Cisco Pursues Dual Strategy on Software-Defined Networking, Cloud

Cisco has irked some in the open source SDN community by embracing OpenFlow, but it’s also exploring proprietary systems. The company is explaining why both strategies make sense for it.

Cisco Systems is going to detail its strategy for developing technology to enable software-defined networking (SDN) in the cloud and how it will support the OpenStack Foundation for open-source cloud while simultaneously developing proprietary technology that it believes will give it an edge in the market.

Cisco will be joining scores of other companies and developers at the OpenStack Summit that runs Oct. 15 to 18 in San Diego. There, the company will be introducing the Cisco Edition, its version of an OpenStack set of networking software to enable SDN in a Cisco cloud environment.

"This is really targeted toward helping people run OpenStack in production on Cisco infrastructure," said Lew Tucker, vice president and chief technology officer of cloud computing at Cisco, who was also recently elected vice chairman of the board of the OpenStack Foundation, which was launched Sept. 19.

The OpenStack community was established in 2010 to develop software for delivering cloud computing in an open-source environment and was led by cloud service provider Rackspace as well as the NASA Ames Research Center in Mountain View, Calif., both of which were developing different approaches to an open-source cloud software stack. The stack refers to a full range of system software, middleware and applications that deliver a complete computer system.

OpenStack is not to be confused with OpenFlow, an open-source protocol for enabling SDN by adding a layer of intelligence software to networking switches to more efficiently move data packets along. OpenFlow has been championed by the Open Networking Foundation (ONF), which is comprised of academic researchers, vendors and data center operators.

While joining the ONF, Cisco earlier this year said OpenFlow was just one way of enabling SDN, irking some in the ONF who said it appeared that Cisco was developing proprietary technology to ensure "vendor lock-in" with its customers rather than supporting open standards like OpenFlow.

Cisco in April was forced to acknowledge, due to a news leak, that it had created Insieme, a startup organization within Cisco—called a "spin-in" company—to further develop SDN technology. It lifted the veil a little bit more on its strategy at a daylong briefing of tech news editors in May in advance of its Cisco Live user conference in June.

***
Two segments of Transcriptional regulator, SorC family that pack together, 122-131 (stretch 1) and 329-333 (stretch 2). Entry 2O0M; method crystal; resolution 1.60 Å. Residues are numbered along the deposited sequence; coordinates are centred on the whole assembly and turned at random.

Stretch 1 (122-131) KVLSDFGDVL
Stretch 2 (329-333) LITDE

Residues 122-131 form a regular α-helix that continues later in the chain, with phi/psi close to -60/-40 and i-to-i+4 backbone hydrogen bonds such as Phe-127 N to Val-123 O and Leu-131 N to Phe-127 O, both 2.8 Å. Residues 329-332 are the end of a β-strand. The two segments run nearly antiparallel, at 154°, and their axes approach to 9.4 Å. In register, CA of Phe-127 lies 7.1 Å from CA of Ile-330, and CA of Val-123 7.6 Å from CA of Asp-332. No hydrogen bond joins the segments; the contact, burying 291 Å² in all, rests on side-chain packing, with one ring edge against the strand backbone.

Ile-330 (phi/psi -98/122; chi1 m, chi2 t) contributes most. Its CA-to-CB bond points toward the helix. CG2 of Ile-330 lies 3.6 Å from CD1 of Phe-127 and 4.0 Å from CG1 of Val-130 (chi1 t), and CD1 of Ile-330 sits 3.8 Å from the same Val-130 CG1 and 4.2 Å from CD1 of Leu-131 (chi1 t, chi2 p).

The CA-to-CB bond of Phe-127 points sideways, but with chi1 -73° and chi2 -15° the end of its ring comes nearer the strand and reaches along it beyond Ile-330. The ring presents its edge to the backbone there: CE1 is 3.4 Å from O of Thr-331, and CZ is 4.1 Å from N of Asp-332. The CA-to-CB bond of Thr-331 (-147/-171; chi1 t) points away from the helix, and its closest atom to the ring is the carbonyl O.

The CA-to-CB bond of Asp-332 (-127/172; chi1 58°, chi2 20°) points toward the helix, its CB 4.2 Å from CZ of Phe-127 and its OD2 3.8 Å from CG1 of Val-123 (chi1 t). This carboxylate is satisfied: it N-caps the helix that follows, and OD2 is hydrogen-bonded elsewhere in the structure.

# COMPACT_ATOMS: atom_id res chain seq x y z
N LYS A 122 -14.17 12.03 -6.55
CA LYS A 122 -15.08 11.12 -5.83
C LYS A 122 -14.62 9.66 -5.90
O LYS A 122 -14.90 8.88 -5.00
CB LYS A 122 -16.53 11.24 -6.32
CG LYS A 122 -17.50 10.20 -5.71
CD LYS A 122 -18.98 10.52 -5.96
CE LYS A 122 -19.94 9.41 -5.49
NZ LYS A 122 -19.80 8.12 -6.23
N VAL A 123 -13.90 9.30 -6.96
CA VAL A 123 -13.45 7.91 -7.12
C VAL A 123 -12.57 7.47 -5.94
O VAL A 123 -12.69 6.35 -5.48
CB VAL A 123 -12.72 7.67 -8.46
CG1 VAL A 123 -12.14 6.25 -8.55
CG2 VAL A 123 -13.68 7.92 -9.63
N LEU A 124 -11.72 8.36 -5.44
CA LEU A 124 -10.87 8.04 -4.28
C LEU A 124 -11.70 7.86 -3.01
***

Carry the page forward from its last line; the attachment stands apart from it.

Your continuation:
Now as Cisco's OpenFlow/SDN strategy further takes shape, the company is making clear how OpenFlow is just one component of SDN and how both technologies can help to build an OpenStack platform in order to create an intelligent network that delivers an efficient, scalable and highly available cloud environment.

"OpenFlow does just one thing. It's a way to direct the forwarding of packets in a network," Tucker explained. But Cisco's approach to SDN is to glean more information from the network to make smarter decisions about traffic management.

That's why it is offering the Cisco One Platform Kit (OnePK), an open application programming interface (API) to create apps to build more SDN services.

"You can use OpenFlow but you can also use OnePK and those interfaces to get information out of the network so that you can construct policy-driven deployments and operations over your network," Tucker said.

Cisco is also introducing OpenStack support for the Cisco Intelligent Automation for Cloud (CIAC) product, a cloud services orchestration tool to deploy those services in a cloud environment.

"You can bring up a rather complex service and make sure that it is on-boarding users and with quotas and policies and everything else," Tucker explained. The CIAC helps deploy services on cloud service providers such as Amazon, VMware and, soon, OpenStack, he added.

In addition, Cisco is going to start using OpenStack to add services to its WebEx Web conferencing platform. And Cisco says the cable TV/voice/Internet access provider Comcast is now bringing OpenStack in-house.